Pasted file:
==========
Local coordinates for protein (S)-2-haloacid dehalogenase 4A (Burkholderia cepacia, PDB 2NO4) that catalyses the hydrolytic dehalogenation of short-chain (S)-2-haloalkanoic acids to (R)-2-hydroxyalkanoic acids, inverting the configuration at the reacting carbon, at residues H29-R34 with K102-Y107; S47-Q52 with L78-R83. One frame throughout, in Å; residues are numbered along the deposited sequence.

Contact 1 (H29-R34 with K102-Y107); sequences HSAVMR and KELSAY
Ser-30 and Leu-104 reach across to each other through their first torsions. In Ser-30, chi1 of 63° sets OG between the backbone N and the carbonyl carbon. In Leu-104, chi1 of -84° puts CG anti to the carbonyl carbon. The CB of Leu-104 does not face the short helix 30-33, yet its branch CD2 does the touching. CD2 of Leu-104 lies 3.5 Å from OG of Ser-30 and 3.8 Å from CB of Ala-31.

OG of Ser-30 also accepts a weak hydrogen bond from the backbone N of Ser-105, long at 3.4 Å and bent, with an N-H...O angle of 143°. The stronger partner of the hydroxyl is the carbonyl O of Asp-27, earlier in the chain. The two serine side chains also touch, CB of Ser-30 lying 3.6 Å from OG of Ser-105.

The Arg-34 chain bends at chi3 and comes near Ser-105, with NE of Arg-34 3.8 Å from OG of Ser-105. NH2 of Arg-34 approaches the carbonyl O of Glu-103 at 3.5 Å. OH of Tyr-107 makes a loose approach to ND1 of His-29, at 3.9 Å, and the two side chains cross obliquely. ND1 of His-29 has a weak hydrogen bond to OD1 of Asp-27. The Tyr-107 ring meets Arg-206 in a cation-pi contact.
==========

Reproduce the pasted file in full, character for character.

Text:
Local coordinates for protein (S)-2-haloacid dehalogenase 4A (Burkholderia cepacia, PDB 2NO4) that catalyses the hydrolytic dehalogenation of short-chain (S)-2-haloalkanoic acids to (R)-2-hydroxyalkanoic acids, inverting the configuration at the reacting carbon, at residues H29-R34 with K102-Y107; S47-Q52 with L78-R83. One frame throughout, in Å; residues are numbered along the deposited sequence.

Contact 1 (H29-R34 with K102-Y107); sequences HSAVMR and KELSAY
Ser-30 and Leu-104 reach across to each other through their first torsions. In Ser-30, chi1 of 63° sets OG between the backbone N and the carbonyl carbon. In Leu-104, chi1 of -84° puts CG anti to the carbonyl carbon. The CB of Leu-104 does not face the short helix 30-33, yet its branch CD2 does the touching. CD2 of Leu-104 lies 3.5 Å from OG of Ser-30 and 3.8 Å from CB of Ala-31.

OG of Ser-30 also accepts a weak hydrogen bond from the backbone N of Ser-105, long at 3.4 Å and bent, with an N-H...O angle of 143°. The stronger partner of the hydroxyl is the carbonyl O of Asp-27, earlier in the chain. The two serine side chains also touch, CB of Ser-30 lying 3.6 Å from OG of Ser-105.

The Arg-34 chain bends at chi3 and comes near Ser-105, with NE of Arg-34 3.8 Å from OG of Ser-105. NH2 of Arg-34 approaches the carbonyl O of Glu-103 at 3.5 Å. OH of Tyr-107 makes a loose approach to ND1 of His-29, at 3.9 Å, and the two side chains cross obliquely. ND1 of His-29 has a weak hydrogen bond to OD1 of Asp-27. The Tyr-107 ring meets Arg-206 in a cation-pi contact.